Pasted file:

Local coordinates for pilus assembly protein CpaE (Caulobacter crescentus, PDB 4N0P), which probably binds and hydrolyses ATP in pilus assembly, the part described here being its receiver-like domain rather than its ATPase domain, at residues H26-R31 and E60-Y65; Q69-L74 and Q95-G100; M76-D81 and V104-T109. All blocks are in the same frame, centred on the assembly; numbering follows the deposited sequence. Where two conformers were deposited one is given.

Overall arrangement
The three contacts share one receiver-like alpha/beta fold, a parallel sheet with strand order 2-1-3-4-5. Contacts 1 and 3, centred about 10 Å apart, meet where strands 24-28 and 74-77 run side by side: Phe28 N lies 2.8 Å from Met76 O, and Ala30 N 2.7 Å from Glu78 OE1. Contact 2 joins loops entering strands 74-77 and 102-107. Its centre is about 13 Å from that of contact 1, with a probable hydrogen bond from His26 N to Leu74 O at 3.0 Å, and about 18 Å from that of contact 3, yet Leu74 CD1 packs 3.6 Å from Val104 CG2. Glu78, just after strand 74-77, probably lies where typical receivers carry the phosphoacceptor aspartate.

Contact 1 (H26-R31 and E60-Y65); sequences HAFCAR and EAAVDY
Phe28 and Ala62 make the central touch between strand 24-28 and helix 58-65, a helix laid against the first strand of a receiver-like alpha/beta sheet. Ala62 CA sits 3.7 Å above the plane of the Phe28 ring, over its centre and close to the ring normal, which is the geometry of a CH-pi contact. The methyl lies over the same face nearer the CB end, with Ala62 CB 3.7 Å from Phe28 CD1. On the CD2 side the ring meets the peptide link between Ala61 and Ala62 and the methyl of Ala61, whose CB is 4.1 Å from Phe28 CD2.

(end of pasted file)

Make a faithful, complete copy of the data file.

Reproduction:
Local coordinates for pilus assembly protein CpaE (Caulobacter crescentus, PDB 4N0P), which probably binds and hydrolyses ATP in pilus assembly, the part described here being its receiver-like domain rather than its ATPase domain, at residues H26-R31 and E60-Y65; Q69-L74 and Q95-G100; M76-D81 and V104-T109. All blocks are in the same frame, centred on the assembly; numbering follows the deposited sequence. Where two conformers were deposited one is given.

Overall arrangement
The three contacts share one receiver-like alpha/beta fold, a parallel sheet with strand order 2-1-3-4-5. Contacts 1 and 3, centred about 10 Å apart, meet where strands 24-28 and 74-77 run side by side: Phe28 N lies 2.8 Å from Met76 O, and Ala30 N 2.7 Å from Glu78 OE1. Contact 2 joins loops entering strands 74-77 and 102-107. Its centre is about 13 Å from that of contact 1, with a probable hydrogen bond from His26 N to Leu74 O at 3.0 Å, and about 18 Å from that of contact 3, yet Leu74 CD1 packs 3.6 Å from Val104 CG2. Glu78, just after strand 74-77, probably lies where typical receivers carry the phosphoacceptor aspartate.

Contact 1 (H26-R31 and E60-Y65); sequences HAFCAR and EAAVDY
Phe28 and Ala62 make the central touch between strand 24-28 and helix 58-65, a helix laid against the first strand of a receiver-like alpha/beta sheet. Ala62 CA sits 3.7 Å above the plane of the Phe28 ring, over its centre and close to the ring normal, which is the geometry of a CH-pi contact. The methyl lies over the same face nearer the CB end, with Ala62 CB 3.7 Å from Phe28 CD1. On the CD2 side the ring meets the peptide link between Ala61 and Ala62 and the methyl of Ala61, whose CB is 4.1 Å from Phe28 CD2.